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Published March 14th 2016
Who'd Have Thought A Former Clay Pit Could Look So Good
From humble beginnings can often come great things. And that clearly proves to be the case with the delightful Hodge Lane Local Nature Reserve in Tamworth which began life as a former clay pit and brickworks.
A convenient map of the nature reserve awaits visitors by the main road
The land in question was used as a clay pit and brickworks for some 80 years during the 19th century before the site fell into disuse, presumably once all the raw materials had been removed. But then, in the 1970s, Tamworth Borough Council decided to acquire land within the disused Amington Colliery area to provide a golf course.
The overgrown clay pit and brickworks at Hodge Lane measured around 1.4 hectares of the site, and this became the first section of what was to become the nature reserve. A field next to Coventry Canal was then added and the landfill raised the level of the area to create what was to become the wildflower meadow and the dell.
These areas were then adopted by Tamworth Borough Council to make up Hodge Lane Local Nature Reserve, which measures a total of around 4.5 hectares. But, despite being compact in size, Hodge Lane Nature Reserve is a popular destination for people wishing to enjoy short walks, view the abundant wildlife, or even indulge in a bit of photography, which I decided to do myself on my Spring visit in mid-March.
A pleasant park area greets visitors before you get to the reserve
The site is accessed via the main Mercian Way in Amington, and there is a pleasant grassed park area before you even get to the actual nature reserve. Once on the nature reserve itself you find yourself within relatively young oak woodland, interspersed with blackthorn, hawthorn, holly, ash and silver birch trees.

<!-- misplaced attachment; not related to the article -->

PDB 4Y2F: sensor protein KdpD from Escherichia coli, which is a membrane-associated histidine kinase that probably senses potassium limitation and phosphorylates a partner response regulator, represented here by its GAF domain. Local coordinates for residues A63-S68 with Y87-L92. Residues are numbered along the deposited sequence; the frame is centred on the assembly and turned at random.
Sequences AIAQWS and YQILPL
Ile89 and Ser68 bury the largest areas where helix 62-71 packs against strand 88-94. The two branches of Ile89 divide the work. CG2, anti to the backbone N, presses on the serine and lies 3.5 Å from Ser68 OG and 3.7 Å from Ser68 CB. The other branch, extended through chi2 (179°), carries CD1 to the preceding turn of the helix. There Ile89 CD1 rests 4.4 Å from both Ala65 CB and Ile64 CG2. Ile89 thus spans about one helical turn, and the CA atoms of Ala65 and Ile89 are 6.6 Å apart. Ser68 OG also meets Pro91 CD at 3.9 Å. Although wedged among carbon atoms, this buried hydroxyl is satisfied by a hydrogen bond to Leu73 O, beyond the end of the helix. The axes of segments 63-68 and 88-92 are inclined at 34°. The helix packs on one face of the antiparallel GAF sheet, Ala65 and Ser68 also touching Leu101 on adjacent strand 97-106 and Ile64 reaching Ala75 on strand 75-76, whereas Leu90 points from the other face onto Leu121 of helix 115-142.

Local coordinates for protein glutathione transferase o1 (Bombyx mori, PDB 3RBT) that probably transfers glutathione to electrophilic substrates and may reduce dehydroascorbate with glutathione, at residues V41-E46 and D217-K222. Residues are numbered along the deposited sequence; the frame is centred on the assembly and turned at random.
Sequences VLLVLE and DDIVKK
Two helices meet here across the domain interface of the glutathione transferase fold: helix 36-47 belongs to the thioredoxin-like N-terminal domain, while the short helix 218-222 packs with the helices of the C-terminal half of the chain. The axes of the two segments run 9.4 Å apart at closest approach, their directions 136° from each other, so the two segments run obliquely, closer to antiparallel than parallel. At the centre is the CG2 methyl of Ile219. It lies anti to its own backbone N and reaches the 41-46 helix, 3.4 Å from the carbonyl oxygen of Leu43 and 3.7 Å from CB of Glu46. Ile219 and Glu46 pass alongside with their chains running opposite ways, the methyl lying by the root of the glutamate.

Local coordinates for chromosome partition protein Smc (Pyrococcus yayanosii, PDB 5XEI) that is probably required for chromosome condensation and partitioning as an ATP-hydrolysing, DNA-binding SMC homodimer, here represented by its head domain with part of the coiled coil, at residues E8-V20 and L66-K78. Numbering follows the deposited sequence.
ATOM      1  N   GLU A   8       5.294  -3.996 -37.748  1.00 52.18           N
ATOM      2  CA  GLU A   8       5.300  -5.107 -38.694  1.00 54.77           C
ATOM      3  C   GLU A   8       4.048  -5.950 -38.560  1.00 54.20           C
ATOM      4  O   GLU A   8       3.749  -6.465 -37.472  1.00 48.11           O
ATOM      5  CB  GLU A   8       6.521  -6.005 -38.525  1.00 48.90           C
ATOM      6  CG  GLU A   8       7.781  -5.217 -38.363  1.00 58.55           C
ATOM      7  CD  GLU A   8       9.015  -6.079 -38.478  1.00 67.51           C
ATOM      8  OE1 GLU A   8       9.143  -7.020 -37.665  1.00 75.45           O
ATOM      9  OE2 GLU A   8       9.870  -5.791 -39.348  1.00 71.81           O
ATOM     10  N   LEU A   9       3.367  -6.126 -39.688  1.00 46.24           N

Visitors can easily locate a central pool which is the result of clay being removed and then filled in with water. The pool is now regarded as a spawning ground for frogs and toads, but wading birds such as moorhens are also attracted to the watering hole.
Another attraction for visitors is the Pipistrelle and Daubenton's bats which are said to be a common sight, particularly if you are able to spot their roost entrances high up in the trees. Or you can come back on a warm summer's evening when you may get to see them catching insects over the pond.
Although owned by Tamworth Borough Council, the nature reserve is maintained by members of Hodge Lane Conservation Group who meet up once a month, on the final Sunday of the month. To get involved either contact them directly or visit Staffordshire Wildlife Trust or call 01889 880100.